Scindapsus pictus ‘Exotica’ is often lumped into the Pothos family. While I do love all of the different varieties of pothos, this one is the prettiest of the bunch, in my opinion! It grows large, thick leaves that are covered in splashes of sparkly silver. It is a classy plant that brings the feel of the tropics into a home while being affordable and obtainable.
It is also a very easy-care plant. It can thrive near any window and will tell you when it needs to be watered by curling its leaves. A well-draining soil mix is perfect for this epiphytic plant.
Here’s a link to purchase Scindapsus pictus ‘Exotica’ from California Tropicals. Use my affiliate code CURIOSITY to save 10% on your purchase.
Scindapsus pictus ‘Exotica’ from California Tropicals
#3 Snake Plants (Formerly Sansevieria, now Dracaena)
Snake plants are mentioned in so many plant lists, but it is for good reason!! These plants are super affordable, available nearly everywhere, and ridiculously easy to care for. I only water my snake plants once every few weeks, sometimes even less in winter. They like a potting mix with great drainage as they are used to being dry.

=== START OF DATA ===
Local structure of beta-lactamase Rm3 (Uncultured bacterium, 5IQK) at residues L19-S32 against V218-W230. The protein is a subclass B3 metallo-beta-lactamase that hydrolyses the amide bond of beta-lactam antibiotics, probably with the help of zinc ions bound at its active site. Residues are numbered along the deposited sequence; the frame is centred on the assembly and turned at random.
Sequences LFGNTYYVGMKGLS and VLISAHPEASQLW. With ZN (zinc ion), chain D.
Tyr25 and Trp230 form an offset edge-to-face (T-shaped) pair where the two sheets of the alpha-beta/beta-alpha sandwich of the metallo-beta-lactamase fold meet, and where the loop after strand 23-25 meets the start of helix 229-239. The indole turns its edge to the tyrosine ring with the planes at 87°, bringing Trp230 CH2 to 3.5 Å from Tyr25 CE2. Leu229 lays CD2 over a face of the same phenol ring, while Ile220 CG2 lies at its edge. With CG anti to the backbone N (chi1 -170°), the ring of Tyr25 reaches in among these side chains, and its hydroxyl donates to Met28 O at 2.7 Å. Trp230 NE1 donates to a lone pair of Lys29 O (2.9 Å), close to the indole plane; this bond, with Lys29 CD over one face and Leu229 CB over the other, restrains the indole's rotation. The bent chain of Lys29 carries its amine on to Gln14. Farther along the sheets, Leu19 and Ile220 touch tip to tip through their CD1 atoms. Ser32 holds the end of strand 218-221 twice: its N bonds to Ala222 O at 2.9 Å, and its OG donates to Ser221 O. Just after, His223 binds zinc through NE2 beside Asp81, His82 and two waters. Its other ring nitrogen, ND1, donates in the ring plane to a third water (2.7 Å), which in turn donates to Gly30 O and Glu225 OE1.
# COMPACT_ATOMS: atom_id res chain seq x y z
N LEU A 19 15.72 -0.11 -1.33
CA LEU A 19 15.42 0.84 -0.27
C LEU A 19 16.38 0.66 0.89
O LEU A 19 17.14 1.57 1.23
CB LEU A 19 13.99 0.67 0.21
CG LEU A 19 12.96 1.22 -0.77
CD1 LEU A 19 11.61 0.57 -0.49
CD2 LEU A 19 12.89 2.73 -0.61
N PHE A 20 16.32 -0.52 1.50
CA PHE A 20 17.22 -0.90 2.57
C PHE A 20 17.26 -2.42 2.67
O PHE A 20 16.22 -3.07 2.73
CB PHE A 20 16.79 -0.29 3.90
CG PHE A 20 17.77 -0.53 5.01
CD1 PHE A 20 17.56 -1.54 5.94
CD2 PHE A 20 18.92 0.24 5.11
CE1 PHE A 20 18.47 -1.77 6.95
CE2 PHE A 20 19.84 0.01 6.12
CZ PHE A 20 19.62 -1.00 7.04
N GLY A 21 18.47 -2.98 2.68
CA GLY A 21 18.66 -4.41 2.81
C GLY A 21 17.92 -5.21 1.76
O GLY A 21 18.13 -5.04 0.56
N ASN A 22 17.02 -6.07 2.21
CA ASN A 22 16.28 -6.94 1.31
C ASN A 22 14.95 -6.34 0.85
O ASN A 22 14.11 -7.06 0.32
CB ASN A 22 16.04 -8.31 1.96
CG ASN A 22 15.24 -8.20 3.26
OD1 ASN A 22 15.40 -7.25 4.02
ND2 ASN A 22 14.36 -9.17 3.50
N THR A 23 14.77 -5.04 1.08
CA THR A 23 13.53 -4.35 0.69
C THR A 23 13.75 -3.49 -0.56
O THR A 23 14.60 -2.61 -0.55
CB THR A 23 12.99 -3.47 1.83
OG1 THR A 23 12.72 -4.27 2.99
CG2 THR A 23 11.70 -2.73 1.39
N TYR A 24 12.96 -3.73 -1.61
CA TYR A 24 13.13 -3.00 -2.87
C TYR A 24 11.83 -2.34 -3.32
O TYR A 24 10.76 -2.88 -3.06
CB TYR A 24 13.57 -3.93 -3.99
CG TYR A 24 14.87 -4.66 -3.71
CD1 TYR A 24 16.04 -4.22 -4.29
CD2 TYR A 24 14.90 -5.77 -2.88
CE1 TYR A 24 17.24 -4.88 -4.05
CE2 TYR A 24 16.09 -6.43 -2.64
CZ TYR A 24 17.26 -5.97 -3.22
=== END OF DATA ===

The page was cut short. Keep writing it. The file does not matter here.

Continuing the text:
Snake plants are available in a huge range of sizes, shapes, and color patterns. They are incredibly resilient to all kinds of lighting situations, though they prefer brighter light when available. This plant and the ZZ plant appear nearly artificial because they are so structural and unchanging except for occasional growth.
It’s a wonderful plant for beginners, for those looking to have a real plant that isn’t going to change dramatically in appearance over time, and for the rest of us plant lovers.
Here’s a link to purchase a Laurentii Snake Plant (pictured below) from California Tropicals. Use affiliate code CURIOSITY to get 10% off of your purchase.
Snake Plant ‘Laurentii’ from California Tropicals
#4 Monstera adansonii (Swiss Cheese Vine)
Monstera adansonii is a very exotic looking plant that can be grown as a trailing plant or as a climber. It dons many holes or fenestrations in its leaves, setting it apart from many other houseplants. While this plant was once harder to obtain, it is now readily available in most garden centers at a reasonable cost.
Monstera adansonii likes bright, filtered light, to be watered when dry, and a nice well-draining mix so it doesn’t stay wet for long. It also benefits from some humidity, making it a great bathroom plant if you have the light in your bathroom to support it.